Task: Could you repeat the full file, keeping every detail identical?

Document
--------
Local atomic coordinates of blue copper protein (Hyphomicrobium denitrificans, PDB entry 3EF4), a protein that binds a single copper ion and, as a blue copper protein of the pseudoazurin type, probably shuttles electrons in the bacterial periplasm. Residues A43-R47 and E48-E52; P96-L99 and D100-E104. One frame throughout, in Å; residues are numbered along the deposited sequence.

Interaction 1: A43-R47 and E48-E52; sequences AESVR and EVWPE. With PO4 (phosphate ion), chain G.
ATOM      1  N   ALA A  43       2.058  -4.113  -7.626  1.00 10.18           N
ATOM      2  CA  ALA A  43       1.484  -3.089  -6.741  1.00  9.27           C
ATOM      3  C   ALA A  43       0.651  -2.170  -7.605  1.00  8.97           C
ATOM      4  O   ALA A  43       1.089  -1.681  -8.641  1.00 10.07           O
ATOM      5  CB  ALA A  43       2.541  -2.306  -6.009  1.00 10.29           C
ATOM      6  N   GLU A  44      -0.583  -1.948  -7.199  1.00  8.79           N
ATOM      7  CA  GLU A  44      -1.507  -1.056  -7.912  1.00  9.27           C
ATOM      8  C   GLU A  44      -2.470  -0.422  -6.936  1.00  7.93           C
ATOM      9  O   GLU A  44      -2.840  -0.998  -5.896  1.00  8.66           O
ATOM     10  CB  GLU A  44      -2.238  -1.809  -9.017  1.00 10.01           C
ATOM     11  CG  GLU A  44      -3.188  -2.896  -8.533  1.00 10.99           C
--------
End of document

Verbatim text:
Local atomic coordinates of blue copper protein (Hyphomicrobium denitrificans, PDB entry 3EF4), a protein that binds a single copper ion and, as a blue copper protein of the pseudoazurin type, probably shuttles electrons in the bacterial periplasm. Residues A43-R47 and E48-E52; P96-L99 and D100-E104. One frame throughout, in Å; residues are numbered along the deposited sequence.

Interaction 1: A43-R47 and E48-E52; sequences AESVR and EVWPE. With PO4 (phosphate ion), chain G.
ATOM      1  N   ALA A  43       2.058  -4.113  -7.626  1.00 10.18           N
ATOM      2  CA  ALA A  43       1.484  -3.089  -6.741  1.00  9.27           C
ATOM      3  C   ALA A  43       0.651  -2.170  -7.605  1.00  8.97           C
ATOM      4  O   ALA A  43       1.089  -1.681  -8.641  1.00 10.07           O
ATOM      5  CB  ALA A  43       2.541  -2.306  -6.009  1.00 10.29           C
ATOM      6  N   GLU A  44      -0.583  -1.948  -7.199  1.00  8.79           N
ATOM      7  CA  GLU A  44      -1.507  -1.056  -7.912  1.00  9.27           C
ATOM      8  C   GLU A  44      -2.470  -0.422  -6.936  1.00  7.93           C
ATOM      9  O   GLU A  44      -2.840  -0.998  -5.896  1.00  8.66           O
ATOM     10  CB  GLU A  44      -2.238  -1.809  -9.017  1.00 10.01           C
ATOM     11  CG  GLU A  44      -3.188  -2.896  -8.533  1.00 10.99           C